Follow Slashdot stories on Twitter

 



Forgot your password?
typodupeerror
The Courts Government News

Kazaa Going to Court 252

msim writes "According to the The Sydney Morning Herald" Kazaa will be going to court after their appeal to the Federal Court was dismissed. The case will be going ahead on March 23rd"
This discussion has been archived. No new comments can be posted.

Kazaa Going to Court

Comments Filter:
  • Say cheese! (Score:5, Funny)

    by garcia ( 6573 ) * on Thursday March 04, 2004 @01:34PM (#8465152)
    "It's time for Kazaa to stop using delaying tactics and face the music."

    Oh please! Enough with the cheesy quotes already! It's almost as bad as the RIAA saying "Oops I did it again" after attempting to sue yet another innocent victim.
  • So... (Score:5, Funny)

    by Savatte ( 111615 ) on Thursday March 04, 2004 @01:35PM (#8465155) Homepage Journal
    will I be able to download the transcripts of these hearings on Kazaa?
    • Re:So... (Score:5, Insightful)

      by Deflagro ( 187160 ) on Thursday March 04, 2004 @01:41PM (#8465269)
      You know that's not so much funny as it is interesting. They want to crack down on all this evil P2P stuff but, it CAN be used for legal means. I have a telephone but it doesn't mean I make prank calls all day long.

      I dunno, just liked the comment and have no mod points.
      • Re:So... (Score:5, Interesting)

        by turnstyle ( 588788 ) on Thursday March 04, 2004 @01:49PM (#8465362) Homepage
        "They want to crack down on all this evil P2P stuff but, it CAN be used for legal means. I have a telephone but it doesn't mean I make prank calls all day long."

        Most cases so far have upheld the "don't blame the technology" view, and I would tend to agree.

        However, following your own analogy, do you think that you should be held liable if you did make prank calls all day long?

        • Re:So... (Score:5, Insightful)

          by iminplaya ( 723125 ) on Thursday March 04, 2004 @02:05PM (#8465565) Journal
          ...do you think that you should be held liable if you did make prank calls all day long?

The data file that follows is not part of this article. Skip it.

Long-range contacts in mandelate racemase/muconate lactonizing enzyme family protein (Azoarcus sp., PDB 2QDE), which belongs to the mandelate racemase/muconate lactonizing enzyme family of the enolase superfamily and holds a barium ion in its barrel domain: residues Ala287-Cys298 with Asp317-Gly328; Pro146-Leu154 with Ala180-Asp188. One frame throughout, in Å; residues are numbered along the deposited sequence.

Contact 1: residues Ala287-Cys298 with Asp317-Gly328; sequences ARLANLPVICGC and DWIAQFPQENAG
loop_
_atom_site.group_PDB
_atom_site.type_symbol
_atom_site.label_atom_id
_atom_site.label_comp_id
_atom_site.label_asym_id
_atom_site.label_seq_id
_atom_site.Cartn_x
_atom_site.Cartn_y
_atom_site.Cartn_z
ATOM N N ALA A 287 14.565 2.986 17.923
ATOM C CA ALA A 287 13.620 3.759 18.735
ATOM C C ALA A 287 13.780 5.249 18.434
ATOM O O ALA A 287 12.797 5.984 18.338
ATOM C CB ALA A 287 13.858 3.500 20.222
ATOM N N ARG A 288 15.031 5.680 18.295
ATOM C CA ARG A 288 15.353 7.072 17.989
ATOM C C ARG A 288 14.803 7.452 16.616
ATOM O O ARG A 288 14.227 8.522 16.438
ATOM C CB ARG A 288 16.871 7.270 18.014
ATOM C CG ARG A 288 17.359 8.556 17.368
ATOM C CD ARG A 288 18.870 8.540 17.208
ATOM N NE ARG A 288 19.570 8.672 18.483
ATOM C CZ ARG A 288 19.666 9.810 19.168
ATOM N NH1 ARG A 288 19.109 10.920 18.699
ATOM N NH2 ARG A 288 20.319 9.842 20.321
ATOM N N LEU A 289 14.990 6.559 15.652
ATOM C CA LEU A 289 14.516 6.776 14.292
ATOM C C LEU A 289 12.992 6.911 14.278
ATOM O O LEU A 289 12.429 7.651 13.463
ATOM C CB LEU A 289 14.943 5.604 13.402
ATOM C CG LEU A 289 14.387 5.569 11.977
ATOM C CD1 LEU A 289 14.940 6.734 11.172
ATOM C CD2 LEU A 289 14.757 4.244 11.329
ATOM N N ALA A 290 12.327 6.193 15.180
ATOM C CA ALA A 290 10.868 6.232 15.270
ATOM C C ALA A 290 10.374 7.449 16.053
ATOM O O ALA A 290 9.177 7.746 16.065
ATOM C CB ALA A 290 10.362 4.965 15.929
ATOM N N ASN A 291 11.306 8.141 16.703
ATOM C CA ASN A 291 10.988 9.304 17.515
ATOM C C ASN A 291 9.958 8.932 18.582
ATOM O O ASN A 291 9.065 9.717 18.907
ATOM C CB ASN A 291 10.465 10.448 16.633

Maybe the "prankster" should be, but not the telephone company for providing the technology.
          • "Maybe the "prankster" should be, but not the telephone company for providing the technology."

            Ok, so now comes the next obvious question: should those who trade copyrighted works via P2P be exempt from that same logic?

            • Well, since I believe that the copyright/patent laws are bad laws(like the "controlled substances act"), people who break these laws shouldn't be punished. On the subject of the culpability of "user vs. technology", which is what this case is about(I think), you always have to go with the user, whether it's P2P or guns, whatever.
              • "Well, since I believe that the copyright/patent laws are bad laws(like the "controlled substances act"), people who break these laws shouldn't be punished."

                Ok, then, so you believe that it's just perfectly ok to run off duplicates of an independent musician's CDs and sell them on the street?

                Perhaps you have been indulging in a little too much controlled substances for the day... ;)

                • Copyright law does not protect the indie artist from being ripped off by the big companies at all. On the contrary, it's used to protect big companies(music, software, etc.) from the independants. So, if the artist doesn't want me to sell dupes of his music, I won't, but he's getting very little "protection" from the law.
                  • "Copyright law does not protect the indie artist from being ripped off by the big companies at all. On the contrary, it's used to protect big companies(music, software, etc.) from the independants. So, if the artist doesn't want me to sell dupes of his music, I won't, but he's getting very little "protection" from the law."

                    What in god's name are you taking about? It's cool for everybody to rip off all artists because some signed bad contracts?

                    I'm an independant, and I can tell you that copyright protec

                    • I didn't anything about it being cool to rip anybody off. I said the law is a bad law. Artists made money before there was copyright. Copyright just makes it easy to re sell old work over and over again. It's a gravy train for the lazy who don't want to really create, but who want to control.
                    • "Copyright just makes it easy to re sell old work over and over again. It's a gravy train for the lazy who don't want to really create, but who want to control."

                      Spoken like a creep who knows nothing about how hard it already is to make even a meager living as an independent. Crap thinking like this just makes it even harder.

                    • Spoken like a creep who knows nothing about how hard it already is to make even a meager living as an independent.

                      Maybe you're just not that good and should look for something else to do. :-) It seems that like too many other supporters of bad laws, etc., you simply insult people instead of actually defending the laws(I can understand why, since the law is indefensible). It's like hearing Halliburtan defend the war in Iraq.
                    • Sorry, but your viewpoint that you should be allowed to copy and sell independents' works without permission isn't going to hold water with most people.

                      Cast me as Halliburtan, but you're the thug.

                    • Sorry, but your viewpoint that you should be allowed to copy and sell independents' works without permission isn't going to hold water with most people.